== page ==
We woke up early on New Year’s Day to go to Agra, home of the Taj Mahal. We left the hotel at 6:30 AM so that we could see the sights and make it back in one day. Agra is about 200 km (120 miles) from Delhi. I must say I was confused when the tour operator estimated it would take 4 hours to drive there. That’s an average of 30 miles per hour on a major highway between the capital and the largest tourist attraction in India. From Shanghai, I can take the high speed rail and get to Hangzhou from Shanghai (distance of 160 kilometers) in about 1 ¼ hours.
Once we were on the road, however, I understood. The road itself was better than expected. Two lanes in each direction, sometimes separated by a 3 inch high curb. The problem is the fact that it seems to be used by every type of vehicle known to man and every animal on Noah’s Ark. First there are the big trucks, spewing diesel fumes. Then there are buses, passenger cars and motorcycles. Then come the autorickshaws – three-wheeled carts with 100 cc engines. Occasionally, we would pass by a farm tractor pulling a bed of hay. Finally, there are people on bicycles, riding alongside the diesel trucks. Camels seemed to be the dominant mode of long distance transportation on the animal kingdom side. There were quite a few pulling some carts. However, there were elephants as well, carrying grass on their backs.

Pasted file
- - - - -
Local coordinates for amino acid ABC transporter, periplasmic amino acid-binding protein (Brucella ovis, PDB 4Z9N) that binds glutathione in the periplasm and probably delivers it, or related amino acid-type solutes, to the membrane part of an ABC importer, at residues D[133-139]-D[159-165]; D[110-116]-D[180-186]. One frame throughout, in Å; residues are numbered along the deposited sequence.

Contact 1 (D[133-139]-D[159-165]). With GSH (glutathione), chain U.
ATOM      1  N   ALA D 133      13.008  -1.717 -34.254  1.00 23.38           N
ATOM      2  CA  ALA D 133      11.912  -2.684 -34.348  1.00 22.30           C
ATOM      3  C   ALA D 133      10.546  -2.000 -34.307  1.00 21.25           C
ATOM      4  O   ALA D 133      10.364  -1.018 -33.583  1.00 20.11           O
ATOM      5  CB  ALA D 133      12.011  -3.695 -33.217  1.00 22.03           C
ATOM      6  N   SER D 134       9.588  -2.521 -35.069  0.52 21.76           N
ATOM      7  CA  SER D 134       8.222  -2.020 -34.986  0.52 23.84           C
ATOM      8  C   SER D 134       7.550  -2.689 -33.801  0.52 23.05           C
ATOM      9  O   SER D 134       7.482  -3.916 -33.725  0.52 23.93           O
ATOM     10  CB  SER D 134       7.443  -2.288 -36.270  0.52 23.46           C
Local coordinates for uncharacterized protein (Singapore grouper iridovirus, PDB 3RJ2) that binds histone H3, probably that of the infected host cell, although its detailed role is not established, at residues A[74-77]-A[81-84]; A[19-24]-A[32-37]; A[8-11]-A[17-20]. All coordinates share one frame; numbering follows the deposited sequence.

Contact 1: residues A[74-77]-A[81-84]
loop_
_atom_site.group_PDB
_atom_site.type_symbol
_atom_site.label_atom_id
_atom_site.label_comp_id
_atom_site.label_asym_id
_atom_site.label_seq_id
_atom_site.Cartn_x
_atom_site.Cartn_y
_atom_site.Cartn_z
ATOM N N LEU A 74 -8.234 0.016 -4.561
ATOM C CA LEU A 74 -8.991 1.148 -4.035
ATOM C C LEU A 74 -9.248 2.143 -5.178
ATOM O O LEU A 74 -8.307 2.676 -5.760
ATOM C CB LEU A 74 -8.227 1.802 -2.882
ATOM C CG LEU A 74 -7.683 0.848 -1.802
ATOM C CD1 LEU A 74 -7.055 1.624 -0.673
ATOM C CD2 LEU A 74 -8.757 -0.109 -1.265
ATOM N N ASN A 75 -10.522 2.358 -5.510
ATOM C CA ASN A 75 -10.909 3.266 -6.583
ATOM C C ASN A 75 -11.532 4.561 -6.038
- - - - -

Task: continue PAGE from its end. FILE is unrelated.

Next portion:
Despite their popularity in the rest of the world, I only saw two horses on the highway to Agra. Although they aren’t “using” the road, we did also see many dogs, monkeys, goats and of course cows sitting on the side, or trying to cross the road. As a result of all these obstacles, we got to Agra in just about 4 ½ hours, including a stop for breakfast.
The Taj Mahal really was nice. Definitely worth the trip. I won’t describe the Taj itself too much because everybody has seen pictures and my verbal description can’t add much. I will say though that the view from the back of the Taj Mahal was interesting. The site is located on the banks of a river facing what was to become a black version of the white Taj Mahal, and wihin sight of the Agra Fort, a palace for the Sultan. Even today, the view is impressive, until you see the garbage on the other side of the river and the people picking through it. Wherever you go in India, you are constantly reminded of the absolute poverty there.
After the Taj Mahal, we visited some other less famous and interesting sites, including the Agra Fort, and then quickly sped home at 40 km/hour and go to sleep.
The one other interesting part of our trip was that we shared the van ride with an Indian couple. The husband was from the United States (although born in Tanzania); the wife was born and raised in South Africa. When we told them it was nearly our 6th day in India, they asked us if we too were dying to leave. We then spent much of the day talking about the difficulty of living and traveling in India.